Matthew H. Rusk

The man who’s stockpiled the best pitching rotation in baseball history is brash, cocky and oozing self-confidence. There’s just one more thing we need him to do: Win the damn World Series

Amaro had assembled the smallest possible circle of advisors for pursuing Lee. Gillick, Proefrock and Phillies president David Montgomery. That was it. No one else, not even manager Charlie Manuel, could know what was brewing. Though there was one other person he told. On the last weekend of negotiations, Amaro called Roy Halladay and asked what he thought of the team pursuing Lee, knowing they’d have to give him more money and years than they’d given Halladay.

“Ruben, I just want to win,” the pitcher told Amaro. “I don’t care what you give the guy.”

So much for needing to massage the ego of Halladay, who was merely the National League’s best pitcher last year.

And then, shortly after rejecting the Phillies’ initial offer, Braunecker called Proefrock. Lee was still willing to consider, he said.

This was Amaro’s element.

“Ruben and Scott were sitting there like they were in a NASCAR race,” recalls Gillick. “Just sitting in third place, idling, letting New York and Texas blow their wads and do what they had to do.”

Amaro also knew not to overplay the cunning and intrigue of the deal. “Sometimes GMs think it’s such a poker game that they try too hard to create illusions,” says Oakland A’s general manager Billy Beane. “With Ruben, he’s not going to play games with you. That’s why people like dealing with him.”

To that end, Amaro had been frank with Lee and his agent from the beginning. He’d told them, “Look, you guys are the ones who are going to have to make this happen. Not me. You guys are the ones who will have to bite the bullet, because we’re probably not going to be able to match the money or contract years of the other guys.”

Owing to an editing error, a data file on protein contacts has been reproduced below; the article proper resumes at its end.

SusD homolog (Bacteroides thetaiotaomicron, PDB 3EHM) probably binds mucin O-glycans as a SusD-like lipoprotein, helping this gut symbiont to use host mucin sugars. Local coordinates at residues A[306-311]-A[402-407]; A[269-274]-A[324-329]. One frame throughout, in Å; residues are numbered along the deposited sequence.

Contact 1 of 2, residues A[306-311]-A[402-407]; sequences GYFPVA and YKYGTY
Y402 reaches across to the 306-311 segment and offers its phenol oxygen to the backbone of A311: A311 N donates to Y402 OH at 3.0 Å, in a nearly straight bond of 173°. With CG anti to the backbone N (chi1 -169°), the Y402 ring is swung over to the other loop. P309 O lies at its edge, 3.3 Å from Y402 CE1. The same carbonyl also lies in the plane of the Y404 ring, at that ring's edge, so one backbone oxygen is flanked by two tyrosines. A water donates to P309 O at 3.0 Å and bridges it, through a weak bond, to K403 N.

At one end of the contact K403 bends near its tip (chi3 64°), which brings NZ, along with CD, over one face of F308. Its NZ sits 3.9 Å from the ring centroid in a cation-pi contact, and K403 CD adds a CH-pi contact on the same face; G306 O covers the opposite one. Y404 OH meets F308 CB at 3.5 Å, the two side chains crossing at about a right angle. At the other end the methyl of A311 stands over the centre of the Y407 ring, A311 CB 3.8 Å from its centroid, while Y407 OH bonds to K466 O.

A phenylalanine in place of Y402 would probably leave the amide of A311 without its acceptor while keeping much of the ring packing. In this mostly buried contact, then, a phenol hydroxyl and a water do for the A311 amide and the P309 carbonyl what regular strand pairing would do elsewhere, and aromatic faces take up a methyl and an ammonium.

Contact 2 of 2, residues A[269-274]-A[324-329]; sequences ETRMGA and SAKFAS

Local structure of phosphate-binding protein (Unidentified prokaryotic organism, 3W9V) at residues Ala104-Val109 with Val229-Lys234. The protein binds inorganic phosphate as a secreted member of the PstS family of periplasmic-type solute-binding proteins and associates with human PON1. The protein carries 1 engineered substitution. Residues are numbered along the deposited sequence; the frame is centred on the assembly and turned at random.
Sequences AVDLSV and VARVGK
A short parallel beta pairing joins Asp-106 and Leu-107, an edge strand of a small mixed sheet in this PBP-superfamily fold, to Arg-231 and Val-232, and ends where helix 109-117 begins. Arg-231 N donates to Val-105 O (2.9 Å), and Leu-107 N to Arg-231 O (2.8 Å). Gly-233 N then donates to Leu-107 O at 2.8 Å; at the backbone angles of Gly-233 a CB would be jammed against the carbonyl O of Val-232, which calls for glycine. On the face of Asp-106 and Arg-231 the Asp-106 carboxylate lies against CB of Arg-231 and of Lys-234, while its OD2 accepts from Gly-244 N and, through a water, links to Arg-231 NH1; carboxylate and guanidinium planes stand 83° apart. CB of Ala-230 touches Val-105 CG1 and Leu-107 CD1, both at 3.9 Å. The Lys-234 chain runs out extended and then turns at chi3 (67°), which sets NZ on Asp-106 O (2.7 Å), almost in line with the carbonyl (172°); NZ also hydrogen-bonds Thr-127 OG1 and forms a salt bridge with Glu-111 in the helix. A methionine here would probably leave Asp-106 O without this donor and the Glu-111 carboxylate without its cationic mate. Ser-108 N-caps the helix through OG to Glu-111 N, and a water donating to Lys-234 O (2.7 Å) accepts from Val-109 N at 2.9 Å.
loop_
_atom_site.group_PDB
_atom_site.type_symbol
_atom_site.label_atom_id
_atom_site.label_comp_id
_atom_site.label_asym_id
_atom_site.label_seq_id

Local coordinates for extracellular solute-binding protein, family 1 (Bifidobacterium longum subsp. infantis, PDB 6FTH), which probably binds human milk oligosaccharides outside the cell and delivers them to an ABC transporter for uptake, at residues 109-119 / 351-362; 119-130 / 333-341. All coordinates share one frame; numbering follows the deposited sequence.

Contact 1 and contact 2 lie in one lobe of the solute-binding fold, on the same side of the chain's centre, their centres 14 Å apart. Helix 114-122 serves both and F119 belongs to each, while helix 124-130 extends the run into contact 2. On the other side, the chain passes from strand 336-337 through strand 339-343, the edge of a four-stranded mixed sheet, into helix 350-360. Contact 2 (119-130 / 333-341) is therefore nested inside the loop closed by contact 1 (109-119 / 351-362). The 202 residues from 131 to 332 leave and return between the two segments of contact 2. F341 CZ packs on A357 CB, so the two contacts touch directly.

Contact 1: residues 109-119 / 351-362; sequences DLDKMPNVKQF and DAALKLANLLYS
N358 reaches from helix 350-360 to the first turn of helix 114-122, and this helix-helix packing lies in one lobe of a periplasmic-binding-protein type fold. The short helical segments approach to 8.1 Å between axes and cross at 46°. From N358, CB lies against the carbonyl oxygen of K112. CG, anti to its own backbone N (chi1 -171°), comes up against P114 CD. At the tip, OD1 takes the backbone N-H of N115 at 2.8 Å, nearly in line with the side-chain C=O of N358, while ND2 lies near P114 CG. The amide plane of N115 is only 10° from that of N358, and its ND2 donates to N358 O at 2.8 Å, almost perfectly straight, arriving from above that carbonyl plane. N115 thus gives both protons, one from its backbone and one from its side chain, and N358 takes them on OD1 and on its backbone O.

At one point, he told them he wasn’t going to offer more than five years guaranteed. Really, he didn’t want to offer more than three years, a longstanding policy of the Phillies with respect to pitching contracts.

Still, it wasn’t happening. Every time Amaro made an offer, the Lees asked for just a little bit more. The Rangers were offering Lee $138 million for six years. And the Yankees were offering him the choice of either a six-year, $138 million deal or a seven-year, $148 million contract. Amaro simply wouldn’t be able to bridge the gap.

So by the afternoon of December 12th — three weeks after Kristen Lee had pleaded with Amaro not to break her heart again — “The deal was dead,” Amaro says. “We said, ‘That’s it. We’re done. It’s dead. Out. Done.’”

Conceding defeat, Proefrock sent Braunecker a text. “I feel sick about this,” he wrote. Braunecker’s response: “I feel the same way.” It was that response, so emotional, so devoid of cunning and games, that gave Proefrock the feeling that maybe, just maybe, there was still a shred of hope. They would make one last offer: $120 million. Five years.

Later that night, Amaro’s cell phone rang. “Ruben?” Once again, the voice of Braunecker on the other end. “You got Cliff back.”